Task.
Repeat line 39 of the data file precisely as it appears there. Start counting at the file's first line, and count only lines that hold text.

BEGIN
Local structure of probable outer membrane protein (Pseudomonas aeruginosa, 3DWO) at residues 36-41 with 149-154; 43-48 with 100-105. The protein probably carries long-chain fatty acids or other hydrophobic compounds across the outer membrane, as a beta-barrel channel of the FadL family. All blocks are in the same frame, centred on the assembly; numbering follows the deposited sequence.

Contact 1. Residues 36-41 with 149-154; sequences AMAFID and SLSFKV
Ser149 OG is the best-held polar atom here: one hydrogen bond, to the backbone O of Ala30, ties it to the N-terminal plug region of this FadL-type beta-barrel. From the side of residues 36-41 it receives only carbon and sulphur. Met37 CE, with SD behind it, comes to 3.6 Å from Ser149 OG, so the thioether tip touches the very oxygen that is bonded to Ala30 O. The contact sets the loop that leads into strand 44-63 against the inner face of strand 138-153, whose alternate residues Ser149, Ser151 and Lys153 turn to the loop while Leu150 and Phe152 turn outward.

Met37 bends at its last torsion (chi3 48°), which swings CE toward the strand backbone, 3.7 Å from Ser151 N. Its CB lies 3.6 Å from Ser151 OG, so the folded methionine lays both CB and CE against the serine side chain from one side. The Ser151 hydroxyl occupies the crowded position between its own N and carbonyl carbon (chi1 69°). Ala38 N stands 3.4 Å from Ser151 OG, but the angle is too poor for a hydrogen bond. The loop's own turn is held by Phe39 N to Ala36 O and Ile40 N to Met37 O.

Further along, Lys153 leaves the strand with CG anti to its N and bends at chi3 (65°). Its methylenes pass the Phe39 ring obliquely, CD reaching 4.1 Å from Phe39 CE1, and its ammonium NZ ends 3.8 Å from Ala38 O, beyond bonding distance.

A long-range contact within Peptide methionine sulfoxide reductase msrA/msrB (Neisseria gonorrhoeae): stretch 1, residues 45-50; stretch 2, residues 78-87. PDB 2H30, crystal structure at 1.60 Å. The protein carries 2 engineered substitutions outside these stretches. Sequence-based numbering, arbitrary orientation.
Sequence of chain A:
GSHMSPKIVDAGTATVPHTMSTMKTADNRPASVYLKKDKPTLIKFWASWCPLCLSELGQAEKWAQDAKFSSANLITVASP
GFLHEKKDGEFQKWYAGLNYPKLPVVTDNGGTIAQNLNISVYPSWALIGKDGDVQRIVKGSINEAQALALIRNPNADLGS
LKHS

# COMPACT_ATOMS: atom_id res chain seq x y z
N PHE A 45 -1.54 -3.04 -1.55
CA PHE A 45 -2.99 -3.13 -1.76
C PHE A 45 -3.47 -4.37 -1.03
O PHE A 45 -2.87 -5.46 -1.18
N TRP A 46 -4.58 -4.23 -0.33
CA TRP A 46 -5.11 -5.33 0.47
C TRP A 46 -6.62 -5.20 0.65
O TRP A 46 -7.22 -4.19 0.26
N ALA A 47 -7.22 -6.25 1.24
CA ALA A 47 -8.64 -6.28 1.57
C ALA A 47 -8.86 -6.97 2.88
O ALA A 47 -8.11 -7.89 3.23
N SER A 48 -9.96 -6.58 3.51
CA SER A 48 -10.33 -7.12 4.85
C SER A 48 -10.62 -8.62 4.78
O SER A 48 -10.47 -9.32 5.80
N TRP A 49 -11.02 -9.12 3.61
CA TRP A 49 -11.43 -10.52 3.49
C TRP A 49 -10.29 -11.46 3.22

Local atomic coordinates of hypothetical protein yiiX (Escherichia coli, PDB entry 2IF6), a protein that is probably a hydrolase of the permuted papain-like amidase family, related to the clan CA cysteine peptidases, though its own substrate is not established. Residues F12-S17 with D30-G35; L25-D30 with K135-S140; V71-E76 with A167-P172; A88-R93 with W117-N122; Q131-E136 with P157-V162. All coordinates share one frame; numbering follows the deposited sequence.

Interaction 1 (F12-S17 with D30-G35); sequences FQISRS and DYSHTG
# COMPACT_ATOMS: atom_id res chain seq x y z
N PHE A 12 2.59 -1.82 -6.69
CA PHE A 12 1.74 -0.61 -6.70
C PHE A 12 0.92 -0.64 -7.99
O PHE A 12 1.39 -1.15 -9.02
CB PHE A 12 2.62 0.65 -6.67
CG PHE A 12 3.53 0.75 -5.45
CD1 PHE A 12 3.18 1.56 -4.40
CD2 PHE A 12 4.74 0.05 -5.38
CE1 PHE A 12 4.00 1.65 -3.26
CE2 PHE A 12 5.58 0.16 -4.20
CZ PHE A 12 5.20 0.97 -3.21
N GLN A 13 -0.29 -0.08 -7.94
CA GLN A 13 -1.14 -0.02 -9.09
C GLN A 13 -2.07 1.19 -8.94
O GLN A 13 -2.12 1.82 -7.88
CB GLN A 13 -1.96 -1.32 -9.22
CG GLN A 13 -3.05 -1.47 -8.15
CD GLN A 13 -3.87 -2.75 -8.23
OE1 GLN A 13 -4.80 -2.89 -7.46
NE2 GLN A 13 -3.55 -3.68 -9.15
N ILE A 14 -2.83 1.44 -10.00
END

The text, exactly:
CG PHE A 12 3.53 0.75 -5.45